The House is set to take up a Senate bill banning abortion after six weeks, with exceptions for rape, incest and human trafficking victims.
Though outnumbered in the supermajority Republican House, Democrats are floating key changes that are unlikely to be approved, but which aim to make symbolic statements about the legislation.
One suggested change, from Orlando Democratic Rep. Anna V. Eskamani, would change the bill’s title from the “Heartbeat Protection Act” to the “Forced Pregnancy Act.”
Yet another suggested change from Eskamani invokes the Walt Disney Corporation’s subversion of Gov. Ron DeSantis’ takeover of the former Reedy Creek Improvement District, stipulating the law “shall take effect 21 years after the death of the last surviving descendant of King Charles III, King of England, who is alive on July 1, 2023.”
Another Eskamani amendment would require that “any person denied an abortion because the pregnancy is after the gestational age of 6 weeks must be provided a paper document listing lawmakers who voted in favor of banning abortion after 6 weeks with the name of each member of the House of Representatives and Senate who voted in favor” of the bill “and the name of the Governor who signed the bill.”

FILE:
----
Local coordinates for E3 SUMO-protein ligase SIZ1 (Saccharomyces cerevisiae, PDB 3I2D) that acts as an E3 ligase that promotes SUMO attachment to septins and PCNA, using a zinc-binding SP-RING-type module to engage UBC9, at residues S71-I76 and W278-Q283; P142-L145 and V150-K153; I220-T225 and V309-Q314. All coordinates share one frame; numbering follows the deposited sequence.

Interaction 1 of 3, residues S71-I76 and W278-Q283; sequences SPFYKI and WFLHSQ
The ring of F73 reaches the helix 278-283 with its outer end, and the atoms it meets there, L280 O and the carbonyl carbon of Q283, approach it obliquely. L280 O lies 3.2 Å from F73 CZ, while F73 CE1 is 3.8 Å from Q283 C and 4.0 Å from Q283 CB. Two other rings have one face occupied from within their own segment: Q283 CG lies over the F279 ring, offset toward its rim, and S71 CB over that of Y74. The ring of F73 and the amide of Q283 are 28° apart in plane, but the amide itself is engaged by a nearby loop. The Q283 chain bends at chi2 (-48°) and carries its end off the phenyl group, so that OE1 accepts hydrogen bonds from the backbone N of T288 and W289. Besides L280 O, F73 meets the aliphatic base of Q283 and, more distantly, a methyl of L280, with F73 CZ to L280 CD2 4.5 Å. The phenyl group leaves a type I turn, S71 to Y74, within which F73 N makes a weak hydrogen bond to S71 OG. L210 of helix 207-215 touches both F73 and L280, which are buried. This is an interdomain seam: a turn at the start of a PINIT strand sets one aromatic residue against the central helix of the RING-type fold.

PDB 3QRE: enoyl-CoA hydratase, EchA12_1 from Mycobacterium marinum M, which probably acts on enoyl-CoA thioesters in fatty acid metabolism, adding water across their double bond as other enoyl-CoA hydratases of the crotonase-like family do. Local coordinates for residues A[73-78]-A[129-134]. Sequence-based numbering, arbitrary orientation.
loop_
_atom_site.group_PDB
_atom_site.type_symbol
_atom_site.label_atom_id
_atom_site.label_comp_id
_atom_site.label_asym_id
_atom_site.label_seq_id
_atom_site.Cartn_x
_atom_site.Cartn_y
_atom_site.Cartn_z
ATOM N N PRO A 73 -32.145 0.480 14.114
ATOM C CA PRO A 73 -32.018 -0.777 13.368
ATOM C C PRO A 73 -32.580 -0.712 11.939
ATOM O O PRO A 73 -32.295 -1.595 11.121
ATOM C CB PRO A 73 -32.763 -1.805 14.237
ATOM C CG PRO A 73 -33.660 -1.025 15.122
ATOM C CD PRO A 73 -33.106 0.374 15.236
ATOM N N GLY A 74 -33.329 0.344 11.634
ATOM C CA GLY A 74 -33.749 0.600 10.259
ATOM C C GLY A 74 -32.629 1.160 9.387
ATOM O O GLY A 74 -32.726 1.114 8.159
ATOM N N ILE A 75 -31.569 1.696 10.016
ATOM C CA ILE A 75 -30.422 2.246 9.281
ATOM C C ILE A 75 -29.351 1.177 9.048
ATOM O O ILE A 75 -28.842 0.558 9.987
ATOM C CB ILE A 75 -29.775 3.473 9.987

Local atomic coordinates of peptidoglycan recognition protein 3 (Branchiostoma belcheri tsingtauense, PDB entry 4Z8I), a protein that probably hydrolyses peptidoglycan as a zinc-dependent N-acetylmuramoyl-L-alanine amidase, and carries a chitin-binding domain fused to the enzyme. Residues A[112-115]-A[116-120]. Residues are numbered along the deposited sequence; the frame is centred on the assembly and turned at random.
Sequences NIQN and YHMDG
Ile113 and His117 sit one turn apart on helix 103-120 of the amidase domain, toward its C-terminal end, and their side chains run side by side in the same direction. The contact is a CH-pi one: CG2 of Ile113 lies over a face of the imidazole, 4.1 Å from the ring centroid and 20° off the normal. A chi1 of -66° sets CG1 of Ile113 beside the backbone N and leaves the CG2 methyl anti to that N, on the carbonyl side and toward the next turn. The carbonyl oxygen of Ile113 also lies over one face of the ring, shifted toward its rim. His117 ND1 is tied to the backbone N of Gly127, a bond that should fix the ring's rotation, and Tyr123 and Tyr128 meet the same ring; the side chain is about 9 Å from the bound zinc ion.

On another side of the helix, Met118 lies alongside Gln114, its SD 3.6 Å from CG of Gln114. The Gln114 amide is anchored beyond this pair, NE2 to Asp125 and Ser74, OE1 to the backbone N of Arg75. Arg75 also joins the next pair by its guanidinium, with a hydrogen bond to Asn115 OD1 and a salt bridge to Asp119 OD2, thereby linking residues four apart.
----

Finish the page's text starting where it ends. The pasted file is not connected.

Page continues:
Another Eskamani edit would stipulate that minors could terminate pregnancies up to the 15-week mark of gestation, which is consistent with the current law passed last year, with a judicial waiver.
Still another Eskamani change would impose a “Clinic Protection Act” section, establishing misdemeanor penalties with fines and jail time for those who interfere with or injure patients or providers or who set out to damage and destroy abortion facilities.
An amendment from Rep. Katherine Waldron would require three months of parental leave for the mother and father in the case of a denied termination of pregnancy.
A second Waldron amendment would compel the father of a baby whose underaged mother was denied an abortion to put up a $300,000 bond for financial support of the mother and imposing a condition of no contact on the father. That bond would be in effect until the child is an adult or can live independently, whichever comes first.
The bill will be on Thursday’s House calendar, where these and other amendments will be considered. Lawmakers will likely pass the bill during Friday’s floor session. The Senate approved the measure 26 to 13 last week.